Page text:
Let's stop offering and accepting cigarettes
By Xin Dingding
Updated: 2008-02-13 07:23
Eat, drink and be merry. That's what Spring Festival is all about. But there are millions of people, too, who love to let happiness go up in smoke, literally.
Offering cigarettes to guests is a traditional Chinese way of showing respect to them. A cup of tea and cigarettes are perhaps the most common way of welcoming a guest in China, especially during festive occasions such as the Lunar New Year.
No wonder, 40 percent of the people surveyed recently said they would smoke at least twice the usual number of cigarettes during the Spring Festival holiday because of all those family and friend gatherings and banquets.
Only 20 percent of the respondents said they would refuse a cigarette when offered one. Why can't the others do the same? Because they could be seen as being rude, said more than half of the respondents. Fifteen percent feared they could be taken as "someone who cannot get along well with others".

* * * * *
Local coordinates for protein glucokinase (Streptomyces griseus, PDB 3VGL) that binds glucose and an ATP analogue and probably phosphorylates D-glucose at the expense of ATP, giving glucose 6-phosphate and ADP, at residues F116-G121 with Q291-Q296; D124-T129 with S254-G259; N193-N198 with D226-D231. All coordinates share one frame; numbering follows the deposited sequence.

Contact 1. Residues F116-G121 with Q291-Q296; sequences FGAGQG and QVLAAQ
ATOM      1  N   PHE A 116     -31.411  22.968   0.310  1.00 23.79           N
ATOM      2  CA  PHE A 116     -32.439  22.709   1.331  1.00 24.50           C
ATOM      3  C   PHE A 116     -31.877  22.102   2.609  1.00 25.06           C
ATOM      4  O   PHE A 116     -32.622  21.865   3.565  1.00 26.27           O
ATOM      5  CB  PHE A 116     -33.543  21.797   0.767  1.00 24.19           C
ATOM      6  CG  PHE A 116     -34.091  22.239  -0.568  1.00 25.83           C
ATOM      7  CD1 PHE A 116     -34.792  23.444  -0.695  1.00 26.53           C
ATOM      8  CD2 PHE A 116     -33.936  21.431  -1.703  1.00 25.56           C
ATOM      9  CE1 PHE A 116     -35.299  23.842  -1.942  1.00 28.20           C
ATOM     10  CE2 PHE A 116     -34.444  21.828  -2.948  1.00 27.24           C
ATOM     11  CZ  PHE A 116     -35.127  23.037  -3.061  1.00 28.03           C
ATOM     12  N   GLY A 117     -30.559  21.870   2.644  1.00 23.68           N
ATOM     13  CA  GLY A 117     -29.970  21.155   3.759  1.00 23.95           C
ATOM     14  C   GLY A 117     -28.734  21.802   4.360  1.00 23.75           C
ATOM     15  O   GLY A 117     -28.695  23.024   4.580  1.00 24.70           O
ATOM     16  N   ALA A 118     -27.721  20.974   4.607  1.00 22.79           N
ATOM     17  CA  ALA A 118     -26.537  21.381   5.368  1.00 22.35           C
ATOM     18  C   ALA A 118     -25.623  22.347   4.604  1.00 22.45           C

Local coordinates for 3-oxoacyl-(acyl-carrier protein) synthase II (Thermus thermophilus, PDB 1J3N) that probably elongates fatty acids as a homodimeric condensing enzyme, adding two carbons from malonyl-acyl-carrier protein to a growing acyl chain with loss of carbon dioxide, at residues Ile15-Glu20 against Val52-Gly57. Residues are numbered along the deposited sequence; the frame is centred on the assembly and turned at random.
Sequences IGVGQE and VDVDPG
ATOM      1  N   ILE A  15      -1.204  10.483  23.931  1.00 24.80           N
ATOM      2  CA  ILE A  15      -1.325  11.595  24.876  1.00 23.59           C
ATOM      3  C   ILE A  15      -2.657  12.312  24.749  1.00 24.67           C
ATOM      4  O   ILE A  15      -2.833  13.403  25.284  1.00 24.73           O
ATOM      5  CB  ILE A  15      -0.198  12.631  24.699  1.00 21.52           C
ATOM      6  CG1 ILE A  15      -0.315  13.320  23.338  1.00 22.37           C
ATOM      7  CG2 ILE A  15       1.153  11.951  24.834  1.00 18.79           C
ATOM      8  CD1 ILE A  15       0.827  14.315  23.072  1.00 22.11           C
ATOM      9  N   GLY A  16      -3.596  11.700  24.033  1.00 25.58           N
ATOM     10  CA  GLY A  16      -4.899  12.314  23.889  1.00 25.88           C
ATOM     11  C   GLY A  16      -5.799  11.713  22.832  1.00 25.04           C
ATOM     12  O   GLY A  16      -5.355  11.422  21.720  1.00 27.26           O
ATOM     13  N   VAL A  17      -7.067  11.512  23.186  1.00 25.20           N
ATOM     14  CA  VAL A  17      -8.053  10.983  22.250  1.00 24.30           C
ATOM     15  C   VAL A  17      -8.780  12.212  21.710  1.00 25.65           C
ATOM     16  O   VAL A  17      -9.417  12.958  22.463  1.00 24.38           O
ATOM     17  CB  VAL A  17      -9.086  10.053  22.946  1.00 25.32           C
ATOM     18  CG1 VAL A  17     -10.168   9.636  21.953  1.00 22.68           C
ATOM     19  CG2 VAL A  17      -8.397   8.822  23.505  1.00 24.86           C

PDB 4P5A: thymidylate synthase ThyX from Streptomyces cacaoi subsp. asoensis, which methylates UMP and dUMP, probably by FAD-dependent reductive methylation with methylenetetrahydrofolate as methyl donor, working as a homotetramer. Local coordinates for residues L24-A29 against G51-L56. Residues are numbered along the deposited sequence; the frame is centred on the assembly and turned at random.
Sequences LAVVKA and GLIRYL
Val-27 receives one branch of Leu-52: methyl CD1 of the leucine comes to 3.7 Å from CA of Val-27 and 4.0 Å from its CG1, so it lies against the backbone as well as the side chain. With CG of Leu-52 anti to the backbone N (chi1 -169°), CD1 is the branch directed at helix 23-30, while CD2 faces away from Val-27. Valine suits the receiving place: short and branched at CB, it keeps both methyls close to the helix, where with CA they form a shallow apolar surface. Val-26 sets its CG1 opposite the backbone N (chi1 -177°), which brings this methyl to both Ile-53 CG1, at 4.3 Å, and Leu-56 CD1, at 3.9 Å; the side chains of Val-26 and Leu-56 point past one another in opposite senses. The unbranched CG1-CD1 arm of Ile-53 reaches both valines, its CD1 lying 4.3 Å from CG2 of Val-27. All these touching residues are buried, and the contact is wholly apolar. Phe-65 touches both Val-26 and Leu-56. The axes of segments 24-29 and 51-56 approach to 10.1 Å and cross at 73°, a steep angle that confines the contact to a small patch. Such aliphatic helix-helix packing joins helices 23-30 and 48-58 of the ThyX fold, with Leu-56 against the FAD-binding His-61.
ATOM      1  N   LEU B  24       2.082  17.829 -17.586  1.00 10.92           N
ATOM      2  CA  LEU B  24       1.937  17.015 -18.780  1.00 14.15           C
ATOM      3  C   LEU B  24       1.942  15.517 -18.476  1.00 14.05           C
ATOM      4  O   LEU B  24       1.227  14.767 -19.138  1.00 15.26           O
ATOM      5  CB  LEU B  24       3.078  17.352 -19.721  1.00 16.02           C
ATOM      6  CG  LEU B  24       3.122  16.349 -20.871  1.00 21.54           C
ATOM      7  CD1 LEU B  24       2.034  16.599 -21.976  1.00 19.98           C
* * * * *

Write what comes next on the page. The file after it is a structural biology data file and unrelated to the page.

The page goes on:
That is precisely why anti-tobacco campaigners are appealing to people to give up this harmful habit.
The Think-tank Research Center for Health Development and Sohu.com survey shows 61 percent Chinese think offering a cigarette is useful for socializing, and 52 percent have offered cigarettes to others. The study polled 3,800 people, 64 percent of them men.
One-third of those polled were smokers, out of which 57 percent said they couldn't give up smoking because of the offering-and-accepting culture.
"People have accepted offering cigarettes as an effective way of making friends, which has made non-smoking campaigns even more difficult," research center director Wu Yiqun says.
As a professor and former deputy director of the Chinese Academy of Preventive Medicine, Wu was surprised to find that 7.36 percent of the people still believed smoking was not injurious to health.
China has more than 350 million smokers, catering to the tobacco market that is worth 500 billion yuan ($70 billion).
"The survey shows we still have a lot of work to do," she says. "Since Beijing is trying to make the Olympic Games smoke-free, it is time to let people know that offering a cigarette is a bad habit and it should be given up immediately."
Wu has urged young people to hold non-smoking wedding ceremonies and banquets.
By doing so, they would not only protect people from becoming passive smokers, but also save 15-20 percent of the expenses because that's usually what the cigarette budget adds up to.
(China Daily 02/13/2008 page1)